As international events continue to become more dangerous investors are becoming more apprehensive. The crisis in Ukraine will proceed to be an area of conflict between the West and Russia for some time to come. Many people remain uneasy that Russia may well decide to destabilize additional countries in Europe and other former republics of the Soviet Union. In the Far East the crisis in Hong Kong may not be abated. China refuses to allow real democracy in the former British colony. It does not matter what the Chinese government agreed to in the past. There are fears that a popular elected government in Hong Kong, will be a threat to the stability to the rest of China. Lastly, there is the Middle East which is rapidly developing into a quagmire for the Western democracies.
Along with these world events there is the growing pandemic with the Ebola virus in West Africa. After assurances from governmental officials that the virus would not make it to North America and Europe, now the issue is how to combat it since its arrival in the United States and Europe. An infected patient is now critically ill in Texas. Spain has now reported that a nurse has contracted the virus from a patient she was treating in Madrid. Worse yet, the United States has already temporarily exhausted the supply of Zmapp, a drug which seemed to work rather well in combating the disease. It will take months to restock the life saving medicine. There are a number of alternative drugs, but they are also not sufficient to meet the growing needs of a rapidly spreading disease. It is important to remember there has been three pandemics that have hit the United States in the 20th century, and each time the country was unprepared for what followed.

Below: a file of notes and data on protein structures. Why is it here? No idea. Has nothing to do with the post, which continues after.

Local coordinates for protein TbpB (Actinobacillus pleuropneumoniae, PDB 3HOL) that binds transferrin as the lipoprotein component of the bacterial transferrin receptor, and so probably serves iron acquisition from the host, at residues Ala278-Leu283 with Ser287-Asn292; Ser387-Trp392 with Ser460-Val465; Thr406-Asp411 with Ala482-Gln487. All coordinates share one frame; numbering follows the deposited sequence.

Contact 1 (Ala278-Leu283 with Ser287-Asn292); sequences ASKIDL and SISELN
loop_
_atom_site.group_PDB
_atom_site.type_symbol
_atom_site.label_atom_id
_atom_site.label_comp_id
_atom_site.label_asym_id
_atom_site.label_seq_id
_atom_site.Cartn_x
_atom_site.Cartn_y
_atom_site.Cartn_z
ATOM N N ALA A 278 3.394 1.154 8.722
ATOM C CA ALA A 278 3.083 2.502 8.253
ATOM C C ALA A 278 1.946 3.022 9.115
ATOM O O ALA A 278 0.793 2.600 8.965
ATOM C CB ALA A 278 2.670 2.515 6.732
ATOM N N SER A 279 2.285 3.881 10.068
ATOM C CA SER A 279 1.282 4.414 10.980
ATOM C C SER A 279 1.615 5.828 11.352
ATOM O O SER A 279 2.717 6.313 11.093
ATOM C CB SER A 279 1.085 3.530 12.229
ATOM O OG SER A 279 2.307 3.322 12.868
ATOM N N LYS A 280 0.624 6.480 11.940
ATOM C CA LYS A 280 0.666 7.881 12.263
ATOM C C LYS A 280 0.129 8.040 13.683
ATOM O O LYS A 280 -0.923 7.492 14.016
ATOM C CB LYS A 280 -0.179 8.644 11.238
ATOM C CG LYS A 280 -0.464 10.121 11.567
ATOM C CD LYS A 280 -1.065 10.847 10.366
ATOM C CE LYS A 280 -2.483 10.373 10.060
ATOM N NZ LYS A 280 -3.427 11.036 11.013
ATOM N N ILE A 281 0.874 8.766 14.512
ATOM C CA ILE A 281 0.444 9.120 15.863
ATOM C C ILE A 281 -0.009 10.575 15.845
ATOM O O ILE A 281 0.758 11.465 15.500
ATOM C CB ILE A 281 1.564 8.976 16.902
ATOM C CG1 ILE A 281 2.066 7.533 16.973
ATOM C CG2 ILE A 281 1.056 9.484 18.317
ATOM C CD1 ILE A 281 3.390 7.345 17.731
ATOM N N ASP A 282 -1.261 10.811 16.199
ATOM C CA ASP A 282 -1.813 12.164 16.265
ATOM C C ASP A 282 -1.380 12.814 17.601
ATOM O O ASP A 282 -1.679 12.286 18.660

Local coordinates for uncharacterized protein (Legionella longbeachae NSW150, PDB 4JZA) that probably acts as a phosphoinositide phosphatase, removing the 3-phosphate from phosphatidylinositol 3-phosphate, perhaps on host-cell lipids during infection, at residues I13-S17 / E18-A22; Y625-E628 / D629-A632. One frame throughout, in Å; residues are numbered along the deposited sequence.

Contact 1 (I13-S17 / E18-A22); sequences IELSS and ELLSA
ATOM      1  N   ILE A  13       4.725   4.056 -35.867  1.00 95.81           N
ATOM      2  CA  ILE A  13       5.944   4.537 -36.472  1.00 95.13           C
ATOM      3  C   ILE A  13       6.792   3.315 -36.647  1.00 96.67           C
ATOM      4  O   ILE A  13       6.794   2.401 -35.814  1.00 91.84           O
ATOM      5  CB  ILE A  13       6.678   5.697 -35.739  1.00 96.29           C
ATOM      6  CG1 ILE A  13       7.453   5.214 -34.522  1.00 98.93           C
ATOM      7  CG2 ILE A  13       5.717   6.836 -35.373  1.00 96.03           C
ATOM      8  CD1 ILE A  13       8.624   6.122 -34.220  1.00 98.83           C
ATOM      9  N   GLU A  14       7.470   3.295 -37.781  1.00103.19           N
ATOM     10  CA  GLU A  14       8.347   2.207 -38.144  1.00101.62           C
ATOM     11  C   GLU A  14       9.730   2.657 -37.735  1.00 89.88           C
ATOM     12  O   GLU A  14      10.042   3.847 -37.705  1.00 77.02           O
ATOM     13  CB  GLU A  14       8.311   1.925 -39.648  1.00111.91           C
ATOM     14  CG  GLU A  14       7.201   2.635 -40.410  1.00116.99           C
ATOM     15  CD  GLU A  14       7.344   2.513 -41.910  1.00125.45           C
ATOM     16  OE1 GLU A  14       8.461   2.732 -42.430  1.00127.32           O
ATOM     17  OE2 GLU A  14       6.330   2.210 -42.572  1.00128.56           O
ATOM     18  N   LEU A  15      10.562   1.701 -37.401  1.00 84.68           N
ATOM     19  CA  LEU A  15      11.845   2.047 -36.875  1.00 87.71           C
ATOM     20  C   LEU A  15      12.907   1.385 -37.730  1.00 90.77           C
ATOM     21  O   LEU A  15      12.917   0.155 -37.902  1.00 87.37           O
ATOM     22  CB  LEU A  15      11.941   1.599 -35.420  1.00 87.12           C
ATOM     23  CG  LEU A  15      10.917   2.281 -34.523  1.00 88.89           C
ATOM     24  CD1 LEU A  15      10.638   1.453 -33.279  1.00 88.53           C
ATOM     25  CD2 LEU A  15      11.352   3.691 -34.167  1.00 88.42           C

The growing calamity of the ISIS movement has become even more apparent with the coming fall of the leading city of the Kurdish area of Syria. The city of Kobani near the border with Turkey has become a major battle zone between the Syrian Kurds and the terrorist ISIS group. Despite the halfhearted attempts by the United States and a growing coalition to stop the military surge of these militants, they continue to expand the territory and population under their control. The bombing campaign against ISIS may have slowed the advance, but it has not stopped it.
The central governments of Iraq and Syria are no longer functioning in large swaths of their former territory. The American government continues to pretend that there still is a country known as Iraq. The Sunni portion of the country has been overrun by ISIS. To the north and northeast the Iraqis Kurds are acting as an independent nation. The Kurds are mostly on their own in defense of their territory.